“Lord, when did we see you hungry and feed you, or thirty and give you drink? When did we see you a stranger and welcome you, naked and clothe you? And when did we see you sick or in prison and visit you? And the Lord answered them, as you did it to one of the least of these, you did it to me.” Matthew 25
July 2, 1865, East London, England: Without a church to pastor, William Booth set up his tattered tent in a Quaker cemetery on the edge of the slums of East London, home to almost 500,000 people. He preached nightly and they came – homeless, criminals, prostitutes, alcoholics and drug addicts.
Booth grew up in poor neighborhood in the mid-1800s in Nottingham, England. He knew the pain of poverty, what it was like to go hungry and was familiar with the ugly side of life. Because of those childhood experiences, helping the poor would become the driving force in his life.
At 15, Booth was converted in a small Methodist chapel. He wrote in his diary, “God shall have all there is of William Booth.” At 23, he was ordained as a Methodist minister, but he didn’t subscribe to the formal traditions of the church. He believed in a more practical application of the gospel, preferring soup kitchens over fancy sermons. Booth grew increasingly frustrated with the limits placed upon him by the church.
In 1861, at a Wesleyan Methodist conference, Booth was singled out for welcoming “the homeless, the hungry and the destitute” to his church. He was criticized for spending church offerings on social programs to provide food, clothing, and shelter for the poor.
Booth defiantly told conference leadership, “Most churches would like to send their converts to Bible college for five years. I’d like to send them to hell for five minutes. That would do more than anything else to prepare them for a lifetime of passionate ministry to the poor. You cannot warm the hearts of the people with God’s love if they have an empty stomach and cold feet.” Then he stormed out.
In 1865, Booth resigned as pastor of the Reformed Methodist Church in Spaulding, England. He had lasted seven years. Without a church to pastor, he found his calling to the poor under the tattered tent in the squalid slums of East London. In an open area of that cemetery, he founded the East London Christian Mission, which would later become the Salvation Army.
The mission focused on ministering to the poor, down-and-out masses – prostitutes, gamblers, alcoholics, drug addicts and the homeless. Booth’s ideas and practices at the Salvation Army were a lightning rod for criticism. It came from all corners, especially from churches. Because the “salvationists,” as his followers were known, were in God’s Salvation Army, they referred to themselves as soldiers and wore military-like uniforms.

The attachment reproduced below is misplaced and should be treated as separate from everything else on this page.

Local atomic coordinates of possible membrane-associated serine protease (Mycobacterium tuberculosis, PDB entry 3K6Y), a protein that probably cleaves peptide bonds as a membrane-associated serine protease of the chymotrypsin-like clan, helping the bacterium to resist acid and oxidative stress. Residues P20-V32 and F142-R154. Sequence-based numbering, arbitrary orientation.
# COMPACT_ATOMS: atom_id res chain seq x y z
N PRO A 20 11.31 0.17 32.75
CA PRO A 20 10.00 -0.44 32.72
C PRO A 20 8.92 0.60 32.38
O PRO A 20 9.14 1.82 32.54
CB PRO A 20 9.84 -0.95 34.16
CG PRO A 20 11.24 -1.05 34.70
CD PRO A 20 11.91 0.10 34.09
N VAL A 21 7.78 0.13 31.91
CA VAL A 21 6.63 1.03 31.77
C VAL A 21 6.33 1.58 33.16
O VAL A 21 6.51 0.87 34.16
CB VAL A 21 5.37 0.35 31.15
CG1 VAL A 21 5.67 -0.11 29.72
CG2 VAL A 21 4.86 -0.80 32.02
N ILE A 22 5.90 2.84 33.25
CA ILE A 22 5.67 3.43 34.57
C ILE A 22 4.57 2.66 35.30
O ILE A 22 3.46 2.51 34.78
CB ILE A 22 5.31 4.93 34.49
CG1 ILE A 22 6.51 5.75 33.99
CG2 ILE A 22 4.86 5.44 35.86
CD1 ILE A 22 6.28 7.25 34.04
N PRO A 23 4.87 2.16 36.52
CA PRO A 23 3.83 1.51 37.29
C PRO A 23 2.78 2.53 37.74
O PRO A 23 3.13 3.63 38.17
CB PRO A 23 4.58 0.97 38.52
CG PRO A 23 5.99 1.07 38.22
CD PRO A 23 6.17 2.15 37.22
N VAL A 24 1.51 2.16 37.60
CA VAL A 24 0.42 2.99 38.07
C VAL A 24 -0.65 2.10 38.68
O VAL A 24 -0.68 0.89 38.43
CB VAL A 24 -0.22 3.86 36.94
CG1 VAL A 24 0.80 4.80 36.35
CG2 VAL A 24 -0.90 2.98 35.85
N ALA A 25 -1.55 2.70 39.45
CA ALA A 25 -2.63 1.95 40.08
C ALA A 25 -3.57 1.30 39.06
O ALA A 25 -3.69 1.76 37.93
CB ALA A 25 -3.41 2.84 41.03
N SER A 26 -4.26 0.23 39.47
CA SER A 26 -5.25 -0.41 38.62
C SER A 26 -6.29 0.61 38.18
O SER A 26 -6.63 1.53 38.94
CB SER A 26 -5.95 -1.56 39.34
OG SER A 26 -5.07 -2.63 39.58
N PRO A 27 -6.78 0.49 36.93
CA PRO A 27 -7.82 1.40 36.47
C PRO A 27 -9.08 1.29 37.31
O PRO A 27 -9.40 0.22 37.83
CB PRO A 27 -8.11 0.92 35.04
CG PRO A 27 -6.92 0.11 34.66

The soldier’s special handshake upon greeting each other brought accusations of being cult members. When the Salvation Army brass bands played loud hymns in the streets to attract the poor to the missions, it further irritated critics. As did their practice of ringing bells and collecting donations in kettles on street corners to raise money for the poor. Sometimes at Salvation Army open-air meetings, salvationists were verbally and physically abused by those opposed to their approach. Some died as martyrs for the cause.
Still, William Booth remained resolute about his mission. “What is the use of preaching the gospel to men whose whole attention is concentrated upon a mad, desperate struggle just to keep themselves alive? They need saving, but they also need food, they need shelter and jobs.”
The work of the Salvation Army spread to New York City, across America, to Canada, Australia, France, Switzerland and South Africa. William Booth led the organization until his death in 1912 at age 83. An estimated 150,000 people filed by his casket in the Clapton Congress Hall in London. More than 40,000 attended his funeral, including Queen Mary.
More than 150 years after its founding, the Salvation Army remains one of the most recognized, admired and misunderstood organizations worldwide. Today 1.25 million soldiers serve the poor in 125 countries. The organization serves more than one million meals a week and their thrift stores and Christmas bell-ringing campaigns raise millions to support homeless shelters and free drugs and alcohol rehab programs.